MEMPHIS, Tenn. (WMC) - Nearly $2.4 million was approved this month in federal funding for HIV programs in Memphis. Shelby County is part of President Trump’s campaign to lower HIV infection rates across the country.
HIV no longer comes with the death sentence once associated with the infection in the 1980s. That’s thanks to advancements in medicine.
HIV-positive individuals can be medically compliant, which means they can’t transmit the disease, according to new research by the CDC.
Yet, despite these improvements, Memphis is ranked eighth in the nation for new transmissions of HIV.
“What people don’t understand is that people are still contracting HIV and people are still dying from AIDS in Memphis,” said Diane Duke, executive director of Friends for Life.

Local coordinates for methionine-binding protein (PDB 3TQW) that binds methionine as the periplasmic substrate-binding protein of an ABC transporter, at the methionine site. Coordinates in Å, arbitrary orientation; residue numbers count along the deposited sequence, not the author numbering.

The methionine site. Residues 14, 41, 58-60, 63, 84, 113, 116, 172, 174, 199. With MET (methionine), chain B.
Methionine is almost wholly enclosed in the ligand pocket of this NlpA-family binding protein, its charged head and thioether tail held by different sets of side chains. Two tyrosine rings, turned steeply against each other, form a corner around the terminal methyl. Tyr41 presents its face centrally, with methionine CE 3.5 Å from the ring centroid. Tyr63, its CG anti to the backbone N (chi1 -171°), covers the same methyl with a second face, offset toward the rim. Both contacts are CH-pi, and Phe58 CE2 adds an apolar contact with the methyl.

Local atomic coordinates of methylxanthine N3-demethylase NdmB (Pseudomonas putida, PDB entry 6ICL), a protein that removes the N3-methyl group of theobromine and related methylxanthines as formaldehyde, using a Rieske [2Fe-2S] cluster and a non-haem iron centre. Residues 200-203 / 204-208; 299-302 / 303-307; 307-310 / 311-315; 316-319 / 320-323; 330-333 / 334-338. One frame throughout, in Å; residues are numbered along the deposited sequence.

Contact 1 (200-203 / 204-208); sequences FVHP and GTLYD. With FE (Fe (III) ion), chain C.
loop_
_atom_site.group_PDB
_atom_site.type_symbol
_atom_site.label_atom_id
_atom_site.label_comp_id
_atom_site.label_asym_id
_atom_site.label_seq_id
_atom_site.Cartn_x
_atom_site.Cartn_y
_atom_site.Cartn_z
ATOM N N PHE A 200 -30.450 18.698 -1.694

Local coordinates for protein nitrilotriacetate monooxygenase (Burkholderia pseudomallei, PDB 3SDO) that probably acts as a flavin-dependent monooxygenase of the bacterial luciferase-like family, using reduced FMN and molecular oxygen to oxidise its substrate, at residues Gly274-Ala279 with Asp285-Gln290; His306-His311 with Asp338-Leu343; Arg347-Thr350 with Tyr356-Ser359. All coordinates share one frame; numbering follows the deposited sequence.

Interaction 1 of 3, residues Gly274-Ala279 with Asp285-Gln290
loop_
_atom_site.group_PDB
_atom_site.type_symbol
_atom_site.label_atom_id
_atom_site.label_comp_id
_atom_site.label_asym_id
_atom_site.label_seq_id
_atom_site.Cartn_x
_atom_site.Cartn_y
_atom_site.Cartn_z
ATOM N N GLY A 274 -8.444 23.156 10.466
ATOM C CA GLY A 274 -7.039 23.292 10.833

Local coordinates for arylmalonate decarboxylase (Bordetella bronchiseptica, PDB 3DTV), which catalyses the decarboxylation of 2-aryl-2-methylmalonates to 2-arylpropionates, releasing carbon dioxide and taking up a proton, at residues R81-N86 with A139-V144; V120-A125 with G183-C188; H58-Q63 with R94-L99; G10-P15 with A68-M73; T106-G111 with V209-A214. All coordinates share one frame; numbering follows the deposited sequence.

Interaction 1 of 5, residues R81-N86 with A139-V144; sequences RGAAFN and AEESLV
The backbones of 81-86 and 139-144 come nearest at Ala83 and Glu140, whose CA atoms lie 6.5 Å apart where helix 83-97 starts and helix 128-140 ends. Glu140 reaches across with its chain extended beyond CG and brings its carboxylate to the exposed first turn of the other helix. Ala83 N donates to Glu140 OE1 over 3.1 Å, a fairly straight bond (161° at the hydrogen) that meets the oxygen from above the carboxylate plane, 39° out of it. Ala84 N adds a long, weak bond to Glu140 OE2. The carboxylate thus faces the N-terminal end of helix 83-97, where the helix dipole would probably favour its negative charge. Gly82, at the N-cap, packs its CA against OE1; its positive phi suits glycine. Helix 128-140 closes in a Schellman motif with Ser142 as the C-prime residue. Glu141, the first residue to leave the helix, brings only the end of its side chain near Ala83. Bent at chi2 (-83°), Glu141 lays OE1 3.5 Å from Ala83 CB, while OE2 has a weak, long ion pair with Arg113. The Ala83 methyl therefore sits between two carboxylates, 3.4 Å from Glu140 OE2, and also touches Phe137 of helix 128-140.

Friends for Life is the largest service provider for people living with HIV in mid-south. The organization connects HIV-positive residents with medicine, housing, food and education.
Duke believes the stigma wrapped around HIV keeps the transmission rate high.
“As we open these conversations up, more and more we will find that the rates of HIV will start to lower” she said.
Shelby County is one of 48 counties President Trump is targeting with a new campaign in an effort to reduce new HIV infections to less than 3,000 per year by 2030. Now with the nearly $1 million of federal funding approved last Monday by Shelby County Commissioners for Friends for Life, Duke says they are able to help cover the cost of medication for people living with HIV to allow them to be medically compliant.
“In order to do that we are going to have to do a lot of education. We need to educate people and do some social change here,” said Duke.
Soon that medication will be dispensed through Friends for Life’s new clinic opening in October in Cooper Young.